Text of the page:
I like man to man defense. Played well, it is tough to beat. And nobody - offense or defense - can hide. As a coach, I see its strengths in its ability to create a great deal of stress for the opposition, and to take away many scoring opportunities - after all, the man without the ball should be able to move much quicker than the man with the ball, so in a one-on-one situation the defensive player should actually have the advantage.
Having said that, there will be times when man-to-man will not be the best strategy - if, for example, the opposition has one really impressive big man that you don't want to get the ball, and you don't have a big man to match him up with, you may want to choose a tight zone to keep the ball out of the key and force a perimeter shot.
So while we may not use man-to-man defense all the time, we do use man-to-man principles in every defensive strategy we choose. So I start every pre-season with a focus on man-to-man principles. This tends to be as taxing on players as the conditioning drills - try defensive slide for five minutes without a break and you're quads will burn like never before. But without solid man-to-man defensive skills, no defensive strategy will work.
The first two weeks of defense focuses on individual movement, and after that we broaden the principles taught to a more team oriented approach - e.g., helping out on man-to-man defense, double teams, etc., and then introduce some zone and press defenses.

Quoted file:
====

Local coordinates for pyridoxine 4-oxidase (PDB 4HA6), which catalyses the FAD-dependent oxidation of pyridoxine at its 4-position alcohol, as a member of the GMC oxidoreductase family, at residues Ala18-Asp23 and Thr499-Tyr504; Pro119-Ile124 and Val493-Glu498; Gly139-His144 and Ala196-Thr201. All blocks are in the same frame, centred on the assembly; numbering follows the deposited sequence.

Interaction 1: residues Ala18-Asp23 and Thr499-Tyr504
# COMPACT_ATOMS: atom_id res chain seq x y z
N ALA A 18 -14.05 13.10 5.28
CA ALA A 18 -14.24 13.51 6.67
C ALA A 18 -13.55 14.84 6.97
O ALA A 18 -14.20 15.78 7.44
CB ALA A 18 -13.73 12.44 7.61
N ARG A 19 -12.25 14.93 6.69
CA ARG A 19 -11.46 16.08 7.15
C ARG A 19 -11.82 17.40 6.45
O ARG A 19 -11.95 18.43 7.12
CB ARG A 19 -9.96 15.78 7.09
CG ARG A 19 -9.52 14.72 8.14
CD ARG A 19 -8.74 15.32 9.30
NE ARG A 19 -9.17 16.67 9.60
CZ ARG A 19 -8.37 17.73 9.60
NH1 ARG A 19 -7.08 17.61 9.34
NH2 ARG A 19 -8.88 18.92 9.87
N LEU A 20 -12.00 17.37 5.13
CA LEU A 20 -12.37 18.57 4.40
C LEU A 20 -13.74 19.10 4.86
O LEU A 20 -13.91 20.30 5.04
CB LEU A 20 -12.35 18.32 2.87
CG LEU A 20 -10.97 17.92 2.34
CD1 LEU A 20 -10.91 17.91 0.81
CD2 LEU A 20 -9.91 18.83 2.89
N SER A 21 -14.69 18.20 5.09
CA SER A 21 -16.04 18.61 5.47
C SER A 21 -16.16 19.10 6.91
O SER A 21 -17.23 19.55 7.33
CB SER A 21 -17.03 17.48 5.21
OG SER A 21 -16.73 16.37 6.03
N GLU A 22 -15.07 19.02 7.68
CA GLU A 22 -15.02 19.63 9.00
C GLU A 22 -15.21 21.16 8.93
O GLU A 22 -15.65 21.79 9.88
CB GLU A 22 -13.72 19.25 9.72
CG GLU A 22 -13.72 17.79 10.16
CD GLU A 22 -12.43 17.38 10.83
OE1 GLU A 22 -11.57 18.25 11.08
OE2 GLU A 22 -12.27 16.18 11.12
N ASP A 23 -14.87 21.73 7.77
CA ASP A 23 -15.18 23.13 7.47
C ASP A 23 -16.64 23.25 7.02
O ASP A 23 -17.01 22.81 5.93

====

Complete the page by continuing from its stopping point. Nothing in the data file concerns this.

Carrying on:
I always begin teaching our offensive strategies with fast break formation. I like my teams to fast break, and I always push it in that direction. It also fits in well with the overall theme of the first two weeks, which is about conditioning and basic skills.
Once the team is reasonably proficient with the fast break - after about two weeks - we start in on the other offensive strategies we will use throughout the year - the main offensive play is introduced; then a secondary offensive play or two. Finally, we introduce our press offenses. Once everything is introduced, we practice, practice, practice them all until they are second nature.
Special situations need to be reviewed, so that we are not taken by surprise in the game. For example, when we are tossing the ball inbounds during the game, we want to use that situation to set up a scoring opportunity. Likewise, when we have the ball in the last minute of the game, we want to be prepared with a strategy that will give us a good chance to score. These special situation plays are introduced in the last few weeks of the pre-season - after the main plays have been introduced and everyone is starting to feel comfortable running them.
Time spent organizing and carrying out a solid pre-season coaching plan is about the best basketball training tip I can give anyone coaching the game. If your pre-season is poorly run, you will spend a lot of time during the season trying to fix all kinds of problems and struggling just to stay in the game.
But when the pre-seaon is done well, it prepares you for a successful season and develops the team so next year is an even stronger season.